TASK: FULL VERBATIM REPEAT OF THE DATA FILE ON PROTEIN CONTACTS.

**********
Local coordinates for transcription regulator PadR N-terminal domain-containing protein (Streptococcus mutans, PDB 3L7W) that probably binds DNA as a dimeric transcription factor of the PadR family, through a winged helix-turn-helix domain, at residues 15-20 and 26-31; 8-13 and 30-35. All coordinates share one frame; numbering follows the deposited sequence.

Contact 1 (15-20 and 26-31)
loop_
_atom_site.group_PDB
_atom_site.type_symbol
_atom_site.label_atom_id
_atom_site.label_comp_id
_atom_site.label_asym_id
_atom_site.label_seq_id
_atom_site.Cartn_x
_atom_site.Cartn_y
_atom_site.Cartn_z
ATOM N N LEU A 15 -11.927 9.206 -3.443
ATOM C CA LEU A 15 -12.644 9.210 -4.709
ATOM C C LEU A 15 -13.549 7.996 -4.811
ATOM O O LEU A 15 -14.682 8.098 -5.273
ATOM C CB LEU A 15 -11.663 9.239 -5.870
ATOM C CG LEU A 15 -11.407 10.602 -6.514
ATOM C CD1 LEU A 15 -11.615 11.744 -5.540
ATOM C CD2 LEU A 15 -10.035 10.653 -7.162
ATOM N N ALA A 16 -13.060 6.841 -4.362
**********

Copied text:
Local coordinates for transcription regulator PadR N-terminal domain-containing protein (Streptococcus mutans, PDB 3L7W) that probably binds DNA as a dimeric transcription factor of the PadR family, through a winged helix-turn-helix domain, at residues 15-20 and 26-31; 8-13 and 30-35. All coordinates share one frame; numbering follows the deposited sequence.

Contact 1 (15-20 and 26-31)
loop_
_atom_site.group_PDB
_atom_site.type_symbol
_atom_site.label_atom_id
_atom_site.label_comp_id
_atom_site.label_asym_id
_atom_site.label_seq_id
_atom_site.Cartn_x
_atom_site.Cartn_y
_atom_site.Cartn_z
ATOM N N LEU A 15 -11.927 9.206 -3.443
ATOM C CA LEU A 15 -12.644 9.210 -4.709
ATOM C C LEU A 15 -13.549 7.996 -4.811
ATOM O O LEU A 15 -14.682 8.098 -5.273
ATOM C CB LEU A 15 -11.663 9.239 -5.870
ATOM C CG LEU A 15 -11.407 10.602 -6.514
ATOM C CD1 LEU A 15 -11.615 11.744 -5.540
ATOM C CD2 LEU A 15 -10.035 10.653 -7.162
ATOM N N ALA A 16 -13.060 6.841 -4.362